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  5. I loved The Bonfire of the Vanities and own a copy of The Quincunx (why haven't I read it yet?) and am a huge Dickens fan...so I am pretty sure I will like this book once I get to it.

    I too ask myself how I managed without the internet before. I know I did look things up in encyclopedias and dictionaries when able. But that was pretty rare.

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    1. I liked The Bonfire of the Vanities, but I had much higher hopes for it and was a bit disappointed.

      With The Quincunx it's such a pastiche of Dickens, I thought I'd just rather read Dickens. On the other hand, my mother-in-law, also a Dickens fan, loved it.

      Thanks for reading!

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  6. I liked this book a lot when I read it about...five years ago? Maybe even longer? I'm not usually a family-saga kind of person, but sometimes I make an exception.

    (I once had a copy of the Quincunx and decided I was never going to read it, so I don't have it any more.)

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    1. I did read it, but then I just thought why didn't I read a proper Dickens? I don't think it's around here any more either.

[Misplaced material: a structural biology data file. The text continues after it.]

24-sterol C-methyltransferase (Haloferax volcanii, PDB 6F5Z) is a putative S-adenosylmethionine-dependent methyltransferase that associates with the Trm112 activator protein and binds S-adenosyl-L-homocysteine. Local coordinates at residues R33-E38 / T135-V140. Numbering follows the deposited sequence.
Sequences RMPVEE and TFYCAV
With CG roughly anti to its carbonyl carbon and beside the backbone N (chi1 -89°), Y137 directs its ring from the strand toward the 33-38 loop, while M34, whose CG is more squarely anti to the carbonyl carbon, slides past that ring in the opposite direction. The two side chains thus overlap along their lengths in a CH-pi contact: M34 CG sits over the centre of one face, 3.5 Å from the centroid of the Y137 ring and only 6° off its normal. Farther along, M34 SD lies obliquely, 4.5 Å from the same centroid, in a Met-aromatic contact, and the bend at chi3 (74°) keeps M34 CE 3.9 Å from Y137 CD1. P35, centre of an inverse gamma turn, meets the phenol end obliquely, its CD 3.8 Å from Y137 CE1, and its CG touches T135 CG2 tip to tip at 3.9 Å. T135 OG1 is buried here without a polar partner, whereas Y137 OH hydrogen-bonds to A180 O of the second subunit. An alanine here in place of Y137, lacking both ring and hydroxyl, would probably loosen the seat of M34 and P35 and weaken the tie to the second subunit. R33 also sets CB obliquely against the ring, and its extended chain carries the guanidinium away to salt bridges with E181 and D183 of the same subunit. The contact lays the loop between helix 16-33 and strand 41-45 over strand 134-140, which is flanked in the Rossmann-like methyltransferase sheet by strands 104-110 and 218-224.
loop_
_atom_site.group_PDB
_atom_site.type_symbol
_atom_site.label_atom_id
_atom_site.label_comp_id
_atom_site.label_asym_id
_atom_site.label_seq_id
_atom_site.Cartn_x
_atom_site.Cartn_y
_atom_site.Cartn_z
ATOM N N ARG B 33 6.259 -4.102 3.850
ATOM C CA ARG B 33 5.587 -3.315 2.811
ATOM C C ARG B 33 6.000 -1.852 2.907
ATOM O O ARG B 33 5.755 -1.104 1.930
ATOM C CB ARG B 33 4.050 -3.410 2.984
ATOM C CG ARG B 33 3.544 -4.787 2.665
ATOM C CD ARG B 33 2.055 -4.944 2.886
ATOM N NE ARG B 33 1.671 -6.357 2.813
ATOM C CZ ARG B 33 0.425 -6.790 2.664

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  7. So you REread it for the mini-series? You'd already read the whole thing? That speaks volumes! (And so it should, apparently.) I started to read this several years ago, shortly after moving to TO, and when I was a few hundred pages into the book, someone told me who the suitable boy was. Not meaning to spoil it, but sheesh. Anyhow, I've never gotten back to it, hoping to forget. I think I've almost forgotten. LOL

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    1. In my defence it was 25 years ago...I did remember who the suitable boy was, but I had forgotten quite a lot of it.